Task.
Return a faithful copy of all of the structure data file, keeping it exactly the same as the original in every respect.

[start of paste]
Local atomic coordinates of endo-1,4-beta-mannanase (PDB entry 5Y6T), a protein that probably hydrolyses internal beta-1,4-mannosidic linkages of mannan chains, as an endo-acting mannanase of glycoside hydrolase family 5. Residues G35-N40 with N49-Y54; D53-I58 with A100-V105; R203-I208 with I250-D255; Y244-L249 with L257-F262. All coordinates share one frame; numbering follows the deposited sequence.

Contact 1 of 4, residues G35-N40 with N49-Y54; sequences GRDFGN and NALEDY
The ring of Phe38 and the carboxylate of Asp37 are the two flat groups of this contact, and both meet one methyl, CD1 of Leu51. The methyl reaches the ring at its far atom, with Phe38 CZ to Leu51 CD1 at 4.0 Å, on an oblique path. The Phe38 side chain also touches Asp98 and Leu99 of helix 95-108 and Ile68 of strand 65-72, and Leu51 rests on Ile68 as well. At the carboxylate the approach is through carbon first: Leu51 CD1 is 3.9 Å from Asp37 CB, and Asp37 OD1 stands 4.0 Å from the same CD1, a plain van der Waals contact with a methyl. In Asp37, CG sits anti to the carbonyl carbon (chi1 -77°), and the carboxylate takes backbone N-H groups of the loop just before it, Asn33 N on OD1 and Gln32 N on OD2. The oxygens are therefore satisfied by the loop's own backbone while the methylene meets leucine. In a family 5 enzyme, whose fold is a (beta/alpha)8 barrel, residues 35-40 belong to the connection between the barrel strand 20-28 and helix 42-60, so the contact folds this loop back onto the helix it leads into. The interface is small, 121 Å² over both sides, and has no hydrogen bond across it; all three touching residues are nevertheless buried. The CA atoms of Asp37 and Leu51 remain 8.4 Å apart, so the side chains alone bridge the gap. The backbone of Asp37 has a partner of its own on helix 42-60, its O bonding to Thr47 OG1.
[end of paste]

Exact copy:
Local atomic coordinates of endo-1,4-beta-mannanase (PDB entry 5Y6T), a protein that probably hydrolyses internal beta-1,4-mannosidic linkages of mannan chains, as an endo-acting mannanase of glycoside hydrolase family 5. Residues G35-N40 with N49-Y54; D53-I58 with A100-V105; R203-I208 with I250-D255; Y244-L249 with L257-F262. All coordinates share one frame; numbering follows the deposited sequence.

Contact 1 of 4, residues G35-N40 with N49-Y54; sequences GRDFGN and NALEDY
The ring of Phe38 and the carboxylate of Asp37 are the two flat groups of this contact, and both meet one methyl, CD1 of Leu51. The methyl reaches the ring at its far atom, with Phe38 CZ to Leu51 CD1 at 4.0 Å, on an oblique path. The Phe38 side chain also touches Asp98 and Leu99 of helix 95-108 and Ile68 of strand 65-72, and Leu51 rests on Ile68 as well. At the carboxylate the approach is through carbon first: Leu51 CD1 is 3.9 Å from Asp37 CB, and Asp37 OD1 stands 4.0 Å from the same CD1, a plain van der Waals contact with a methyl. In Asp37, CG sits anti to the carbonyl carbon (chi1 -77°), and the carboxylate takes backbone N-H groups of the loop just before it, Asn33 N on OD1 and Gln32 N on OD2. The oxygens are therefore satisfied by the loop's own backbone while the methylene meets leucine. In a family 5 enzyme, whose fold is a (beta/alpha)8 barrel, residues 35-40 belong to the connection between the barrel strand 20-28 and helix 42-60, so the contact folds this loop back onto the helix it leads into. The interface is small, 121 Å² over both sides, and has no hydrogen bond across it; all three touching residues are nevertheless buried. The CA atoms of Asp37 and Leu51 remain 8.4 Å apart, so the side chains alone bridge the gap. The backbone of Asp37 has a partner of its own on helix 42-60, its O bonding to Thr47 OG1.